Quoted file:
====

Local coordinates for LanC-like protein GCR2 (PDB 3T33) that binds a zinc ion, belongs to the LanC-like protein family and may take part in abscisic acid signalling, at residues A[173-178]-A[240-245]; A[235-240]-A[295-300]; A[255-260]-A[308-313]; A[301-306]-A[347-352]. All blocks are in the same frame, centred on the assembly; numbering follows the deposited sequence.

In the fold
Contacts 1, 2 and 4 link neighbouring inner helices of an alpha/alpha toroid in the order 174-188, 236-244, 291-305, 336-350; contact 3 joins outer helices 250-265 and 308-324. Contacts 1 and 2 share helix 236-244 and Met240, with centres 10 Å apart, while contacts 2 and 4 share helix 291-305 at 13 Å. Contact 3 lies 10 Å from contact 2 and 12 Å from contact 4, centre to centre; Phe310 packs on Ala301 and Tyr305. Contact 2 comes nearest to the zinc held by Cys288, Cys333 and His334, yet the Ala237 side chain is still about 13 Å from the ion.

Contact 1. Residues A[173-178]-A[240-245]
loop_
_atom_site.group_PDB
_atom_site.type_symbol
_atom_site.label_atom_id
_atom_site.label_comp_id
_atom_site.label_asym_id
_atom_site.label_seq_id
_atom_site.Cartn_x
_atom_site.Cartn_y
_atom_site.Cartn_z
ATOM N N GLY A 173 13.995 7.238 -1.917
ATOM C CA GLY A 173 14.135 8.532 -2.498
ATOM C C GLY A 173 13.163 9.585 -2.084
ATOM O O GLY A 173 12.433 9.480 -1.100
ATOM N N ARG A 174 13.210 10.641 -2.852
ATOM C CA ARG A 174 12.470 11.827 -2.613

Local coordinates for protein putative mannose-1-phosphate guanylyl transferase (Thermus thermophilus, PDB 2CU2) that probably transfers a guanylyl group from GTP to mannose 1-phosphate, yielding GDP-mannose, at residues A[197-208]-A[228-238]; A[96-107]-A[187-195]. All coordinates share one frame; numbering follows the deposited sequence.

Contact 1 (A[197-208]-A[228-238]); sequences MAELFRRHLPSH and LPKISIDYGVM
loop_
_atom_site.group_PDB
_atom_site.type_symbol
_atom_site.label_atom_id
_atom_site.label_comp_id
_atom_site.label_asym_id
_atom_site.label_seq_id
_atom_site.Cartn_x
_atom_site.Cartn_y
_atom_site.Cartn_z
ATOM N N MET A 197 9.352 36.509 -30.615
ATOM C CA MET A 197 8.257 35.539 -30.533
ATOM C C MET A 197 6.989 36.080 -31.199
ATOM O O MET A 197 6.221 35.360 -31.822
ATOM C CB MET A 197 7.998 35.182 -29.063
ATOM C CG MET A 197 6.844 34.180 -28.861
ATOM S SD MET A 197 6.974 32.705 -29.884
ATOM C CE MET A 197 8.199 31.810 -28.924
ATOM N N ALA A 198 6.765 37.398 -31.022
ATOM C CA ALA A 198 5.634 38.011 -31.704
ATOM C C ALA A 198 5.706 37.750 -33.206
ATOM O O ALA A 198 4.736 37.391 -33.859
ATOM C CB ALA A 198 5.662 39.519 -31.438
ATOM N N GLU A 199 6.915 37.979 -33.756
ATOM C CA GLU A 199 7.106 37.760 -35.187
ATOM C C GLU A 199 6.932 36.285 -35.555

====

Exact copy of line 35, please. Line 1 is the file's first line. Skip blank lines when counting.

ATOM C C MET A 197 6.989 36.080 -31.199